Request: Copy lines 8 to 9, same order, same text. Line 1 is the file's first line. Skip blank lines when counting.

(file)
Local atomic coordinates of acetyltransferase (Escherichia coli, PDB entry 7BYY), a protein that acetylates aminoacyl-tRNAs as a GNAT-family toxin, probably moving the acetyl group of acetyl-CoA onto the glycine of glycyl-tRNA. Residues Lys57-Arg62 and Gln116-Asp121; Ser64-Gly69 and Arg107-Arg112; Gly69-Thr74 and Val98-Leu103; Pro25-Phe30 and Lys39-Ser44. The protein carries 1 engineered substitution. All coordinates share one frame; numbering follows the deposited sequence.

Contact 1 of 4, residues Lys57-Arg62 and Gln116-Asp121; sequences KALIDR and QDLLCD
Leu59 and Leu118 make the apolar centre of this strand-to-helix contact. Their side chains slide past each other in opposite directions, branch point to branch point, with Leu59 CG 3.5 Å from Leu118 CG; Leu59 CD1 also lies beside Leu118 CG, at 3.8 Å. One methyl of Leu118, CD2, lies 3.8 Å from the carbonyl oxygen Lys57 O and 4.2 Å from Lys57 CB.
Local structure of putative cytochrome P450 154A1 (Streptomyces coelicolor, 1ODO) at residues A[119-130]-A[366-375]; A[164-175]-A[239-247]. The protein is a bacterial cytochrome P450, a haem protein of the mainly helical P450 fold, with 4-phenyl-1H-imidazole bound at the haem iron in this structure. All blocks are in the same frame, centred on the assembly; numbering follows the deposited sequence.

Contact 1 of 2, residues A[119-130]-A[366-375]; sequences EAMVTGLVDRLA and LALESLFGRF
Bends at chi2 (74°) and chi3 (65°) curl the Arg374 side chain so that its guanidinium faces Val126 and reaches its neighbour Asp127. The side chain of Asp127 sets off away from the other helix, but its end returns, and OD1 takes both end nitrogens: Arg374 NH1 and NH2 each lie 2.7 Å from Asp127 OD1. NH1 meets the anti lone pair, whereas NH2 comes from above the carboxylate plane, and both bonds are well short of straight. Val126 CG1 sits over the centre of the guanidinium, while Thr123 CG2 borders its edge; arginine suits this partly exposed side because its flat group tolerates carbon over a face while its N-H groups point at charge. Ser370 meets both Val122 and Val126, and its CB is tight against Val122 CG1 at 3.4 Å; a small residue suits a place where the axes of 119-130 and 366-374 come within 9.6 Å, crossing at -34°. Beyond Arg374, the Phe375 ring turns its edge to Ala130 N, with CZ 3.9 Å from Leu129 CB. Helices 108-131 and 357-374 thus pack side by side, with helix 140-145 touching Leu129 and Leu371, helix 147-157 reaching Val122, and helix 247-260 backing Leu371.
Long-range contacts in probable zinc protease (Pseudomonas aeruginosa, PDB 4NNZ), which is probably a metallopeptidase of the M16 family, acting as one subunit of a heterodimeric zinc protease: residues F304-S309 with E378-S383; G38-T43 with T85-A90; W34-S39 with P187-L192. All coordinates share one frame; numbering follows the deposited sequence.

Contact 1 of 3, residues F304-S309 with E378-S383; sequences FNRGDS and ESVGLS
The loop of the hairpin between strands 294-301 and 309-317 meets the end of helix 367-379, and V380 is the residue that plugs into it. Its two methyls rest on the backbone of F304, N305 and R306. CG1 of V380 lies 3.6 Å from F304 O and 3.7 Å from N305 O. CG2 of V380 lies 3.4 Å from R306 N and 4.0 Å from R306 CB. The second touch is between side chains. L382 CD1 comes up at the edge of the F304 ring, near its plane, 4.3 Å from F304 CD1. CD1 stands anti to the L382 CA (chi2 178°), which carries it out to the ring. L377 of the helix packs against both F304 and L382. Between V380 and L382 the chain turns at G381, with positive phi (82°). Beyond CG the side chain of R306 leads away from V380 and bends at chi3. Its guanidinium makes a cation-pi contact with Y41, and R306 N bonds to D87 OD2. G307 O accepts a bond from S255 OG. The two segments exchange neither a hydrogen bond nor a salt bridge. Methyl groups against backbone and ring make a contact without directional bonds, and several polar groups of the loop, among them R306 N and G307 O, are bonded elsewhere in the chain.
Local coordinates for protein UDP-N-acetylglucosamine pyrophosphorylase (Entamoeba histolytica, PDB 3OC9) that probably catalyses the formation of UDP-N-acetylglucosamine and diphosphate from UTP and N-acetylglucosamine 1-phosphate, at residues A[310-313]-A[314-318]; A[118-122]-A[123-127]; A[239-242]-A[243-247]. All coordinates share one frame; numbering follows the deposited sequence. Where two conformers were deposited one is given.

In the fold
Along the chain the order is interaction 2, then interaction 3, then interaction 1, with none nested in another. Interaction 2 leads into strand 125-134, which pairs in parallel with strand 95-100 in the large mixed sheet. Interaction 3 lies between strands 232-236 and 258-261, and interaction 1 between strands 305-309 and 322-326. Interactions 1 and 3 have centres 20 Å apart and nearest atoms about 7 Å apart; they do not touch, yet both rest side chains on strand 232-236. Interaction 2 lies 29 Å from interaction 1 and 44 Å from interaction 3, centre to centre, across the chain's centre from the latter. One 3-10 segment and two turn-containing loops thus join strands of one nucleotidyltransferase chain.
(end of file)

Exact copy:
Contact 1 of 3, residues F304-S309 with E378-S383; sequences FNRGDS and ESVGLS
The loop of the hairpin between strands 294-301 and 309-317 meets the end of helix 367-379, and V380 is the residue that plugs into it. Its two methyls rest on the backbone of F304, N305 and R306. CG1 of V380 lies 3.6 Å from F304 O and 3.7 Å from N305 O. CG2 of V380 lies 3.4 Å from R306 N and 4.0 Å from R306 CB. The second touch is between side chains. L382 CD1 comes up at the edge of the F304 ring, near its plane, 4.3 Å from F304 CD1. CD1 stands anti to the L382 CA (chi2 178°), which carries it out to the ring. L377 of the helix packs against both F304 and L382. Between V380 and L382 the chain turns at G381, with positive phi (82°). Beyond CG the side chain of R306 leads away from V380 and bends at chi3. Its guanidinium makes a cation-pi contact with Y41, and R306 N bonds to D87 OD2. G307 O accepts a bond from S255 OG. The two segments exchange neither a hydrogen bond nor a salt bridge. Methyl groups against backbone and ring make a contact without directional bonds, and several polar groups of the loop, among them R306 N and G307 O, are bonded elsewhere in the chain.